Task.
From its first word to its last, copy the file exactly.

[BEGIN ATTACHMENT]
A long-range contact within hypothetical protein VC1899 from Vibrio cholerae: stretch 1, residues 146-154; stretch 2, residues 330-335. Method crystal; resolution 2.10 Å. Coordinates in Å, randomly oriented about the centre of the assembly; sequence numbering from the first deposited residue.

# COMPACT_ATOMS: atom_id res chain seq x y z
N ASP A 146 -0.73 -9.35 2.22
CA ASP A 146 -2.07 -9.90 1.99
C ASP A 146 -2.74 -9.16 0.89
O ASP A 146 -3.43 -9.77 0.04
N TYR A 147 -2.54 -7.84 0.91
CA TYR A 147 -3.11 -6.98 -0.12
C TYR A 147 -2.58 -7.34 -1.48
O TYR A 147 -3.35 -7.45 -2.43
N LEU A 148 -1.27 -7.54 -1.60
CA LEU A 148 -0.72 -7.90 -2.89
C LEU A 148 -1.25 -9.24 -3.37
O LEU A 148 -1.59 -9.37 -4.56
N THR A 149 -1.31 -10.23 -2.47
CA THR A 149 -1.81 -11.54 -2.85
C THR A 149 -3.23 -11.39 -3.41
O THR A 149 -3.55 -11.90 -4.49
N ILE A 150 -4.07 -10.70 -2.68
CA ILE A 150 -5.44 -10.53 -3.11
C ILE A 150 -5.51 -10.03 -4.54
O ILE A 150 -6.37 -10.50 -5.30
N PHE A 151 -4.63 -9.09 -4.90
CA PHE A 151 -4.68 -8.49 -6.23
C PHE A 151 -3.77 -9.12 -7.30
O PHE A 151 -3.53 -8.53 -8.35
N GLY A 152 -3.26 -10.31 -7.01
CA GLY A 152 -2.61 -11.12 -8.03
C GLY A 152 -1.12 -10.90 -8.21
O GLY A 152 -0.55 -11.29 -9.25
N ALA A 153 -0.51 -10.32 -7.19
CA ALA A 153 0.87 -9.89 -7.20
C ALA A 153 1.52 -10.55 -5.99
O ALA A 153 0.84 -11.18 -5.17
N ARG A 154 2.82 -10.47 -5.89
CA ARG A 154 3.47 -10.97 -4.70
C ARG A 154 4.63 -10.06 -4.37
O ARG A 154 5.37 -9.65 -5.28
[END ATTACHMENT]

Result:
A long-range contact within hypothetical protein VC1899 from Vibrio cholerae: stretch 1, residues 146-154; stretch 2, residues 330-335. Method crystal; resolution 2.10 Å. Coordinates in Å, randomly oriented about the centre of the assembly; sequence numbering from the first deposited residue.

# COMPACT_ATOMS: atom_id res chain seq x y z
N ASP A 146 -0.73 -9.35 2.22
CA ASP A 146 -2.07 -9.90 1.99
C ASP A 146 -2.74 -9.16 0.89
O ASP A 146 -3.43 -9.77 0.04
N TYR A 147 -2.54 -7.84 0.91
CA TYR A 147 -3.11 -6.98 -0.12
C TYR A 147 -2.58 -7.34 -1.48
O TYR A 147 -3.35 -7.45 -2.43
N LEU A 148 -1.27 -7.54 -1.60
CA LEU A 148 -0.72 -7.90 -2.89
C LEU A 148 -1.25 -9.24 -3.37
O LEU A 148 -1.59 -9.37 -4.56
N THR A 149 -1.31 -10.23 -2.47
CA THR A 149 -1.81 -11.54 -2.85
C THR A 149 -3.23 -11.39 -3.41
O THR A 149 -3.55 -11.90 -4.49
N ILE A 150 -4.07 -10.70 -2.68
CA ILE A 150 -5.44 -10.53 -3.11
C ILE A 150 -5.51 -10.03 -4.54
O ILE A 150 -6.37 -10.50 -5.30
N PHE A 151 -4.63 -9.09 -4.90
CA PHE A 151 -4.68 -8.49 -6.23
C PHE A 151 -3.77 -9.12 -7.30
O PHE A 151 -3.53 -8.53 -8.35
N GLY A 152 -3.26 -10.31 -7.01
CA GLY A 152 -2.61 -11.12 -8.03
C GLY A 152 -1.12 -10.90 -8.21
O GLY A 152 -0.55 -11.29 -9.25
N ALA A 153 -0.51 -10.32 -7.19
CA ALA A 153 0.87 -9.89 -7.20
C ALA A 153 1.52 -10.55 -5.99
O ALA A 153 0.84 -11.18 -5.17
N ARG A 154 2.82 -10.47 -5.89
CA ARG A 154 3.47 -10.97 -4.70
C ARG A 154 4.63 -10.06 -4.37
O ARG A 154 5.37 -9.65 -5.28